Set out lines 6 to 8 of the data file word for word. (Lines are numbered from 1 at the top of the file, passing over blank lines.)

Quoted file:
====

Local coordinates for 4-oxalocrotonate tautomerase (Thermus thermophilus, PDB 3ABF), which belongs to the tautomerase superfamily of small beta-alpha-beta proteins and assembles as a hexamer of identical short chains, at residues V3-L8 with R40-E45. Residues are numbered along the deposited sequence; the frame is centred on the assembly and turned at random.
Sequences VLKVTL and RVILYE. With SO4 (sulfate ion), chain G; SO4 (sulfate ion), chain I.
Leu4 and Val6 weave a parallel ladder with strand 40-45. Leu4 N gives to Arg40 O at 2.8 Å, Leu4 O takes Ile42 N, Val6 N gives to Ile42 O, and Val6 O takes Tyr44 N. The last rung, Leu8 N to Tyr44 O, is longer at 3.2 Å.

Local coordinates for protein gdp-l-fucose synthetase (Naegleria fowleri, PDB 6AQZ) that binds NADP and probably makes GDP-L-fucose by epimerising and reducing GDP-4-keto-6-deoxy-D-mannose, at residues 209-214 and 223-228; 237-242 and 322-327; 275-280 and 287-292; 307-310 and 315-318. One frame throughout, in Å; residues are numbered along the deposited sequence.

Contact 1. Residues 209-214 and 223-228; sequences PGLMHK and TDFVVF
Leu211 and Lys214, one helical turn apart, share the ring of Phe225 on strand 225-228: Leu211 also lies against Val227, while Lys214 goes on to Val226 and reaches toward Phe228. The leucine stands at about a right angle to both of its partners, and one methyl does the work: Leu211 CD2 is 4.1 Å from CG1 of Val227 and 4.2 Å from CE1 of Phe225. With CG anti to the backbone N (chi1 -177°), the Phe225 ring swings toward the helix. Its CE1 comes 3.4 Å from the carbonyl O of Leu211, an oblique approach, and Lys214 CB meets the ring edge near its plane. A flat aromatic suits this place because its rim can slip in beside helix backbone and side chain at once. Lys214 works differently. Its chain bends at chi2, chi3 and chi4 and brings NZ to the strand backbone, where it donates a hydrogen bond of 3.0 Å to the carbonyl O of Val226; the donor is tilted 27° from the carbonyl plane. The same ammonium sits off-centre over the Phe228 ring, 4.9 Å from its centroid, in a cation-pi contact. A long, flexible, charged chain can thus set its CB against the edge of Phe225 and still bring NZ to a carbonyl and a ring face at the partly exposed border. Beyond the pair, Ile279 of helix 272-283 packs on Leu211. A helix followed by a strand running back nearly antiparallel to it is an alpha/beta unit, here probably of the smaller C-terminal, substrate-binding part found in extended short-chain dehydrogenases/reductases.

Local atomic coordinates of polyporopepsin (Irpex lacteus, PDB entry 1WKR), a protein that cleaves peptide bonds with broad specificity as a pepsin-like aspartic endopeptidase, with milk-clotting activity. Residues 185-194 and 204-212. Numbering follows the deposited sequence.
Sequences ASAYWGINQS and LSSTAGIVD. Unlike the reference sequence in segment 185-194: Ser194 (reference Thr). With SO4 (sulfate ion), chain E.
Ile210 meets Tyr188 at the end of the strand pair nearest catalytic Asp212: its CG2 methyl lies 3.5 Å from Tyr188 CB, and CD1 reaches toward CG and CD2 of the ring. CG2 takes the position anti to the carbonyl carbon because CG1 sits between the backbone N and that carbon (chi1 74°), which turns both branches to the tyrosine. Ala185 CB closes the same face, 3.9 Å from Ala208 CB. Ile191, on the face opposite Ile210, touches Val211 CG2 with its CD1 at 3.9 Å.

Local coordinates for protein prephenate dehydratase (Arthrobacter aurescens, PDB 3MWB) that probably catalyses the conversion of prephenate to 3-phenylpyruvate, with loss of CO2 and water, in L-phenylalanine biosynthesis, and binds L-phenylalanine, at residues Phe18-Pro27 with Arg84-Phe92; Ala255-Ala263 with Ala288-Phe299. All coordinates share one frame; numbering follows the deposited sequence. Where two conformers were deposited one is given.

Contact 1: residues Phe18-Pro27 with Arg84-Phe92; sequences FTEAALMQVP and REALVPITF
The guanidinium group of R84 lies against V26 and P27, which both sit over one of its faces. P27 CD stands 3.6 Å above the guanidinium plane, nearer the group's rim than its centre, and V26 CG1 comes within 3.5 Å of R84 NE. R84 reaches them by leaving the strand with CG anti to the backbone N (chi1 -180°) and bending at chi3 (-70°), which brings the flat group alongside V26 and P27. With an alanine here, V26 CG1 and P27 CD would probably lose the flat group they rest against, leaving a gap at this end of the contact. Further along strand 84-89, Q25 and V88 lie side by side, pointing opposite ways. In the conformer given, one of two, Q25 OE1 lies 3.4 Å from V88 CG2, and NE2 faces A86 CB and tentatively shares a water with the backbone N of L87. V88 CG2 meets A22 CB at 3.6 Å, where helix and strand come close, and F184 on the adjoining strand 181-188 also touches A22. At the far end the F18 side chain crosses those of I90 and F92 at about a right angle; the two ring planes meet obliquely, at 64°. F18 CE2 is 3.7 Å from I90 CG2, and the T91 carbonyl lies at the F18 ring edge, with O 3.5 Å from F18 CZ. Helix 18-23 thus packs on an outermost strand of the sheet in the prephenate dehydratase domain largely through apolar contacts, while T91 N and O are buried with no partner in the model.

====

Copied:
Leu211 and Lys214, one helical turn apart, share the ring of Phe225 on strand 225-228: Leu211 also lies against Val227, while Lys214 goes on to Val226 and reaches toward Phe228. The leucine stands at about a right angle to both of its partners, and one methyl does the work: Leu211 CD2 is 4.1 Å from CG1 of Val227 and 4.2 Å from CE1 of Phe225. With CG anti to the backbone N (chi1 -177°), the Phe225 ring swings toward the helix. Its CE1 comes 3.4 Å from the carbonyl O of Leu211, an oblique approach, and Lys214 CB meets the ring edge near its plane. A flat aromatic suits this place because its rim can slip in beside helix backbone and side chain at once. Lys214 works differently. Its chain bends at chi2, chi3 and chi4 and brings NZ to the strand backbone, where it donates a hydrogen bond of 3.0 Å to the carbonyl O of Val226; the donor is tilted 27° from the carbonyl plane. The same ammonium sits off-centre over the Phe228 ring, 4.9 Å from its centroid, in a cation-pi contact. A long, flexible, charged chain can thus set its CB against the edge of Phe225 and still bring NZ to a carbonyl and a ring face at the partly exposed border. Beyond the pair, Ile279 of helix 272-283 packs on Leu211. A helix followed by a strand running back nearly antiparallel to it is an alpha/beta unit, here probably of the smaller C-terminal, substrate-binding part found in extended short-chain dehydrogenases/reductases.

Local atomic coordinates of polyporopepsin (Irpex lacteus, PDB entry 1WKR), a protein that cleaves peptide bonds with broad specificity as a pepsin-like aspartic endopeptidase, with milk-clotting activity. Residues 185-194 and 204-212. Numbering follows the deposited sequence.
Sequences ASAYWGINQS and LSSTAGIVD. Unlike the reference sequence in segment 185-194: Ser194 (reference Thr). With SO4 (sulfate ion), chain E.